Forewarning: I’ve managed to dodge spoilers for the last 8 volumes but for volume 9 and 10, I will be acting under the presumption that the reader has knowledge of the characters and events up to this point.
“Koremitsu Akagi shall judge the women of Lord Hikaru under the name of the Poppy.”
Very similar to the chain messages previously received, Koremitsu becomes increasingly worried as he goes over to check the girls Hikaru made promises with. After inquiring about the suspicious messages, Hikaru conveys his concern about more messages coming. Koremitsu dreads Hikaru’s prediction and previous matters regarding the confessions. Suddenly, his cellphone vibrates in his pocket. Reluctantly he opens the message to see:
“Koremitsu Akagi shall torch Yu Kanai alive under the name of the Poppy”
Welcome to Volume 9 of When Hikaru was on the Earth.
There are two areas that this volume covers in its plot: the unwavering conviction of love and the being that is Rokujō. Rokujō is the antagonist in the story, spreading the “seeds of discord” around Koremitsu’s harem. The reason why I said “Koremitsu’s harem” and not “Hikaru’s promised girls” is that the women indicated in the chain messages have fallen for him in some way and are directly involved. With the return of Koremitsu’s first love, Yu Kanai, the characters who are in love with him are forced to solidify their feelings, having another rival to compete with.
The volume “Rokujō” counteracts the “Yugao” volume, by bringing Yu back. However, Nomura’s execution of the character of Yu after she’s changed, adds a new and darker perspective on protection. Meanwhile, Honoka Shikibu provides a more positive outlook on that very same idea. Both of these characters affect Koremitsu and Hikaru in how they view women; and after eight volumes of perceiving one side of women, the two recognize the other side as well.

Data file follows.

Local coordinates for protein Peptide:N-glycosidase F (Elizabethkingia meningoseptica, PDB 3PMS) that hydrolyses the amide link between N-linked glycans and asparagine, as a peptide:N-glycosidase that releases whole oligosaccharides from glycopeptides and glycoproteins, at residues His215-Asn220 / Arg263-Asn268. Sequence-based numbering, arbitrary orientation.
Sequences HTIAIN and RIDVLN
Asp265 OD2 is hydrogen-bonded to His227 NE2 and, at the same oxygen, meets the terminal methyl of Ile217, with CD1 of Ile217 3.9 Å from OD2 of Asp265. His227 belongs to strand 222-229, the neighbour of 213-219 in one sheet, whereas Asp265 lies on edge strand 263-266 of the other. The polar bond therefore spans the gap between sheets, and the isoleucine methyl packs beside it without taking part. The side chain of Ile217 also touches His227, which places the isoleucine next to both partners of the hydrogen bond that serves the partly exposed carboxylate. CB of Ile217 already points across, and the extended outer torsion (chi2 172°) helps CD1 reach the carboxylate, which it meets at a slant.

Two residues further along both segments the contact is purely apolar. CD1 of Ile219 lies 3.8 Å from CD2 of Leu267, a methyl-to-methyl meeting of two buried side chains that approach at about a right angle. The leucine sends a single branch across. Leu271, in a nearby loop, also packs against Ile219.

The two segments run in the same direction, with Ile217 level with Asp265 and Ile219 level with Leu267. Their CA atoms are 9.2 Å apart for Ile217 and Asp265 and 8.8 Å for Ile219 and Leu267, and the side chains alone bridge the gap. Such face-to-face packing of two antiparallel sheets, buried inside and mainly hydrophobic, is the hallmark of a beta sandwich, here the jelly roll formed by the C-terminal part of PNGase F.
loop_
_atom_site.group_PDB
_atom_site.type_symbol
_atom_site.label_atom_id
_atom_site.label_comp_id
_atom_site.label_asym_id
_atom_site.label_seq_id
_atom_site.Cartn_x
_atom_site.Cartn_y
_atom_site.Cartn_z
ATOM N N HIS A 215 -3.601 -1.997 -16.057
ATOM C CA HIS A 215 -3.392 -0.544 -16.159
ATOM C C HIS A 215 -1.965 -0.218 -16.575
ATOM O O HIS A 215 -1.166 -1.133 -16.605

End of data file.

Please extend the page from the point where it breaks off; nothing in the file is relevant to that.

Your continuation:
As for Rokujō, we get to look deeper into our antagonist of the story. Spread through the volume, we get small excerpts from “Rokujō” that look into her history and small implications of her motives during small interactions with characters until the “confession” chapter. Looking back on it, while we do get to see the character that makes up Rokujō, the content that makes up that character of Rokujō is surprisingly low and sudden. There’s a reason behind that odd phenomenon, but that gets revealed at the end of the volume.
The artwork in this volume has a foreboding and haunting effect to it, dying the color illustrations is various shades of crimson red and poppies. Aside from the distinct color scheme, the illustrations are the profiles of characters which are standard at this point.
The essence of Rokujō is developed and expanded in this volume, highlighting themes of jealousy and neglect. In addition, we get to see the concept of protection in contrast to independence applied to our characters.
Rating: Strongly Recommended
Author: Mizuki Nomura
Illustrator: Miho Takeoka
Fan Translator: Teh_ping